Oneida: Kid Millions, Hanio Jane, PCRZ, Bobby Matador.
With Oneida's second record, Come on Everybody Let's Rock, the band definitely succeeds in completing the task that they set before them. Fortunately, their madness comes with a hint of self-deprecating humor and a lot of self-awareness. This record is much more nihilist than their 1999 debut, Enemy Hogs, as they've found a new space in the pantheon of hardcore indie rockers. The leadoff track, "I Love Rock," sees them crazily punking out, but then quickly turning the tide as they aim to play some good old rock & roll on tracks like "Major Havoc" (perhaps a reference to XTC's "Sergeant Rock"?) Though they keep their MC5 references in check (especially on "Legion of Scags"), they often end up sounding more like the Jesus and Mary Chain. A lot of rockstar posturing, lengthy solos, drawn-out endings, (and probably funny face-making) goes on in the process of this tongue-in-cheek effort to strike down rock's collective pose. Oneida steep themselves in the hardest of indie rock irony, jumping back and forth from straight up rock & roll to punk and noise. Sadly, no record can capture the intensity of their live performance, but this one certainly does a good job trying. ~ Ken Taylor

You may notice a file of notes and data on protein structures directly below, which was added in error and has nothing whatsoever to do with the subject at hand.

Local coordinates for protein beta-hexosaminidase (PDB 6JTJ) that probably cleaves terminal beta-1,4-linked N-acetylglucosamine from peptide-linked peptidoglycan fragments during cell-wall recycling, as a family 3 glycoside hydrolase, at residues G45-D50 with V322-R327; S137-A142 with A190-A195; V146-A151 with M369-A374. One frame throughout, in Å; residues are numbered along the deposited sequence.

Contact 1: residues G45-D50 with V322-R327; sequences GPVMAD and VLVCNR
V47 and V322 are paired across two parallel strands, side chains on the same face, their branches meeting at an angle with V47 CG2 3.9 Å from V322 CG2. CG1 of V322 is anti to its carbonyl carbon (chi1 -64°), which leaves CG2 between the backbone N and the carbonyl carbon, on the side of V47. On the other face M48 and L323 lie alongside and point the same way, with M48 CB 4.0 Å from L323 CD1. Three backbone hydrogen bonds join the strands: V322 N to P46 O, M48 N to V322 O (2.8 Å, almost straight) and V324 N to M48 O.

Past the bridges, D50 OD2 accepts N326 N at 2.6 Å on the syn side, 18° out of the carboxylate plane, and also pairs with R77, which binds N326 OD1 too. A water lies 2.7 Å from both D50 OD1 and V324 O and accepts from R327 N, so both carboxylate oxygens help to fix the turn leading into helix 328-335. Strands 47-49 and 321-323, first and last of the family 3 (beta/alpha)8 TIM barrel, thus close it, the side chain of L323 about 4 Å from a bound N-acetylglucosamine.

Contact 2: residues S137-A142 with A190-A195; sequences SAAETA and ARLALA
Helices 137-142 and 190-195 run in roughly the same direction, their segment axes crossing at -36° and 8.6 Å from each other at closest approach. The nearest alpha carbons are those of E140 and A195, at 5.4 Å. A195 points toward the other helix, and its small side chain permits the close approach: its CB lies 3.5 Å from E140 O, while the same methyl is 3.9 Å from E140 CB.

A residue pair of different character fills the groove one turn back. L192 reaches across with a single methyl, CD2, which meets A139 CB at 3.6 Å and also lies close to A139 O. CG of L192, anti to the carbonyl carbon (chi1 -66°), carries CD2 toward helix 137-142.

Spin (1/01, p.119) - 7 out of 10 - "...When they find the right scuzzy garage riffs...the descent into we'll-punch-you-if-you-call-it-art noise seems genuinely twisted..."
Magnet (1-2/01, pp.102-3) - "...Oneida just keep getting better....COME ON EVERYBODY again dealing with directionless punk and terrible, atonal vocals - and the jumbles mess is coming along just fine..."
NME (Magazine) (11/4/00, p.47) - 8 out of 10 - "...Druggy sleaze, sure. But druggy sleaze of the highest order."